As a commuter, I often get asked if I regret not living on campus due to “missing out on the college experience”. The answer is absolutely not! Who says you have to live on campus in order to be fully integrated into campus culture? In today’s blog post, I’ll be discussing pros and cons of living off campus.
If you are or are planning to become a commuter, I’ll start off by saying that commuting is definitely different than living on campus and does have major cons. For the purpose of this post, I’ve generated a list of the top 5 cons of living at home.
- Your friends will hang out without you from time to time and you could develop a syndrome known as Fear of Missing Out (FOMO). This was what I worried about most while deciding if I should live at home or not. I didn’t like the idea of missing out on events, parties, or even late night study sessions that my friends would have without me.
- If you’re going to take the bus, you’ll have to plan your classes accordingly. I was lucky that my class schedule began at 10:10 am and ended by 2:15 pm every day for the entire school year. This meant that I could hop on the 9 am bus and get to first class on time (my bus takes 45 minutes to get to campus from the park and ride). But if you’re not as lucky as I am, you might be limited on options and may not be able to take all of the classes that you want or that are required for graduation. Planning your class schedule around commuting time is definitely a struggle that you’ll have to work around.
- The worst part about commuting is paying an arm and a leg for parking. Prices can be as high as $12 a day at the University of Minnesota (there are cheaper options but I park at a garage that’s central to all of my classes). You could also fork out a sum of money and purchase a contract parking spot for around $300-500 a semester. Either way, I hate paying for parking.
- The last bus to your station might be inconvenient. For me, my last bus leaves campus at 7 pm, meaning that on Fridays when student events and parties are all taking place until 9 pm or later, I have to either miss them or drive and pay for parking (did I mention, I hate paying for parking?).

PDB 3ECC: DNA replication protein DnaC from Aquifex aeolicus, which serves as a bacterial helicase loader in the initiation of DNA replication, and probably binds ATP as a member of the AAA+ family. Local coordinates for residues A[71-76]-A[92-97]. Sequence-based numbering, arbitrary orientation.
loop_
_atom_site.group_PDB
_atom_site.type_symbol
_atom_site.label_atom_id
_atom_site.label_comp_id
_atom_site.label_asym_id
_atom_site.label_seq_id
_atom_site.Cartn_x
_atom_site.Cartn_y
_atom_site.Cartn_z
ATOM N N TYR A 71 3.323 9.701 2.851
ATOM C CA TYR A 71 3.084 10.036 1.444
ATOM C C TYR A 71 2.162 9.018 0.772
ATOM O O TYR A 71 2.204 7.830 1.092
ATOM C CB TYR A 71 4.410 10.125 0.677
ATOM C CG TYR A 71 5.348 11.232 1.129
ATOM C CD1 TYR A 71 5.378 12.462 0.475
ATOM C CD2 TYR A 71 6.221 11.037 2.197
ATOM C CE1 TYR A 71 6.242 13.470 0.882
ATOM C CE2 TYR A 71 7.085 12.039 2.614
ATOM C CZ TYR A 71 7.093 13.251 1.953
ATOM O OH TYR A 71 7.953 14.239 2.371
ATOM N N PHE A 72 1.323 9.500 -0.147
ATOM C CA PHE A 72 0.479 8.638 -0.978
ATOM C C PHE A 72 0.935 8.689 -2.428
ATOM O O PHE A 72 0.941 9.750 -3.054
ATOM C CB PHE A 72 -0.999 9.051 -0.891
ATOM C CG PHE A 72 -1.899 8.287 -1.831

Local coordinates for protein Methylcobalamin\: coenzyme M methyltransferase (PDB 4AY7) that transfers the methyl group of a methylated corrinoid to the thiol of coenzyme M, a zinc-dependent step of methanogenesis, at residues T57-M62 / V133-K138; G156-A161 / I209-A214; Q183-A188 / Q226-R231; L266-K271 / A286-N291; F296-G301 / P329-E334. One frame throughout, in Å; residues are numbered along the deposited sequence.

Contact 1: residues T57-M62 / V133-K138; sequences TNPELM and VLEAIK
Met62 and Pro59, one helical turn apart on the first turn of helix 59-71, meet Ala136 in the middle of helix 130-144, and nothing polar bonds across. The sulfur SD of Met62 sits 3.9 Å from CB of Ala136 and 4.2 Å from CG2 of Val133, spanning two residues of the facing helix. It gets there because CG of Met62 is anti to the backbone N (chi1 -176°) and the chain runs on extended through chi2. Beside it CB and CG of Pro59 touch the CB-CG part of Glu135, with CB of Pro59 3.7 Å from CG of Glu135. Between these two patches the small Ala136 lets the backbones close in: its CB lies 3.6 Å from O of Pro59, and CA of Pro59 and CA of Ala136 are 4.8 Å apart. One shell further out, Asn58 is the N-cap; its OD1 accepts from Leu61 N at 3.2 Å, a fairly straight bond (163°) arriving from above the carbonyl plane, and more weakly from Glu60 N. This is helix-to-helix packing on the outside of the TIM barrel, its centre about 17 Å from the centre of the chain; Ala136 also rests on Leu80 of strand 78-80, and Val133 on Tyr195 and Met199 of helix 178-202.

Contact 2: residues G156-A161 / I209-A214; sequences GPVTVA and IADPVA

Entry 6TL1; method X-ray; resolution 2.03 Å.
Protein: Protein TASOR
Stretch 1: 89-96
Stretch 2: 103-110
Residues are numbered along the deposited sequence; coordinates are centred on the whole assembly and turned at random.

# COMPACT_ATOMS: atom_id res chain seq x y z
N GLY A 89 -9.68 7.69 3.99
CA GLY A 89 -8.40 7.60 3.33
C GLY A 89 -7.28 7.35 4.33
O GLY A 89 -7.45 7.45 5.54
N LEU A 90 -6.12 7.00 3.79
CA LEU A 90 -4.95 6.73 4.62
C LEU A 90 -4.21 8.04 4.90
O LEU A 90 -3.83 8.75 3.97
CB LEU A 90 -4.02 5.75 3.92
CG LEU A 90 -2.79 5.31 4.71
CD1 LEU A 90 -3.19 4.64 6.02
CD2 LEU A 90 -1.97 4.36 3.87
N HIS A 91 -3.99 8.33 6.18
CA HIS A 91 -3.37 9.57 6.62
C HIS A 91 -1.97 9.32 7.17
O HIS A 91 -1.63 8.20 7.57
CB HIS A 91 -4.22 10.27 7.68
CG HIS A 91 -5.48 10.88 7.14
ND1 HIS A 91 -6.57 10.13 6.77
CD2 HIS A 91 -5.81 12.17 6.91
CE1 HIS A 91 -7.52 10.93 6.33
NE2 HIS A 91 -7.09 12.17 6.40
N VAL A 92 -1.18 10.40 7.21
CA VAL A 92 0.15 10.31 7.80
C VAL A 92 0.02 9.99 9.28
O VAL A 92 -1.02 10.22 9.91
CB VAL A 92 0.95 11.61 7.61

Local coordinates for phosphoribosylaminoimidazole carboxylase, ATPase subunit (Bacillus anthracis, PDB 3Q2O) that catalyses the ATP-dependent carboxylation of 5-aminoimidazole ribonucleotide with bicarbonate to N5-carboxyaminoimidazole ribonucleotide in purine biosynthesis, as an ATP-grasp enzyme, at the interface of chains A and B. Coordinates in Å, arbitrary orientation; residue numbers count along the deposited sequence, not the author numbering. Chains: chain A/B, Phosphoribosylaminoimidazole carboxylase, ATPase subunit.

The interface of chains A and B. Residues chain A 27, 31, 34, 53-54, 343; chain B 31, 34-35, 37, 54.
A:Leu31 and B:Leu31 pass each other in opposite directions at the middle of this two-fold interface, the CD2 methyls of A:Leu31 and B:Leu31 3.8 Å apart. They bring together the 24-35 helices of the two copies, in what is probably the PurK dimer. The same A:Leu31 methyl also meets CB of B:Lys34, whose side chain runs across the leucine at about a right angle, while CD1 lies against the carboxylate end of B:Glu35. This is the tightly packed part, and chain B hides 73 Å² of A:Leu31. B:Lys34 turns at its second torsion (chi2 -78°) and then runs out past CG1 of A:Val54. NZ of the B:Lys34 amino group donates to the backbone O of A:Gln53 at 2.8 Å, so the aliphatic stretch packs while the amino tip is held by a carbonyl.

- Last but not least, commuting forces you to live under your house rules. It doesn’t matter if you’re 18 or not. A curfew is still a curfew, chores are still chores, and your parents (or guardians!) are still the head of the household. For me, my parents are pretty chill, but they do wonder where I am if I’m not home by midnight and sometimes they’ll check up on me by calling in. It’s nice to know that they care, but boy, do I hate having to tell them where I am sometimes.
Whew! That was really nice to get everything off my chest. Now that I’ve ranted about all of the things I hate about commuting, I’ll rave about my top 5 pros of living off campus.
- I love my house and I would rather live there than a dorm any day. I have my own room that connects to a bathroom and a walk-in closet. I don’t see the appeal of sharing a dorm with a roommate whom I might not get along with. Sure, decorating your dorm and meeting other people that live around you seem like a lot of fun, but even my friends who dorm have told me that they miss living at home. Living at home also saves me a shit ton of money (excuse my language). I guess at the end of the day, the home is where the heart is after all.
- I thoroughly enjoy the 45 minutes I spend every day on the bus getting to and from campus. I use my time to study, listen to music, write my blog, or online shop. Those 45 minutes allow me to take a break from all of life’s distractions and allows me to have a little bit of time for myself.
- Living with your parents means that home-cooked meals are readily available. I save quite a lot of money by eating at home or bringing my own lunch. It’s really nice that you have the option of eating healthy, quality food instead of feeding yourself junk all the time due to lack of cooking space (or skills) and limited options on campus.
- My laundry has never gotten stolen. Honestly, I’ve heard about a girl getting her Lulu Lemon leggings stolen from the drying machine at the dormitory hall. Who does that?! Regardless, my laundry has never gotten stolen at home (except for my socks, I feel like they always get lost somehow…). I also have the pleasure of living right next door to my laundry room so I never have to lug my dirty clothes and laundry detergent around like I would at the dorms.
- I have the freedom to go anywhere I want, whenever I want to. When you live on campus, you probably don’t have a car with you and may have to rely on public transportation such as buses, light-rail, or walking. You may not get to go to the places that you want to without taking a combination of these types of transportation. By living at home, I have the freedom to travel to work, visit my friends, go to the grocery store, and to volunteer according to my own time.
My decision to live at home wasn’t easy, but I’m glad that I did it. At least for my first two years of college, I want to save as much money as I can in order to save up for a nice apartment. All in all, I will definitely try living on campus someday. If you would like to know more about commuting or would like a separate article on my tips and tricks to living the commuter lifestyle, let me know in the comments below or by contacting me here! I would love to hear from you all.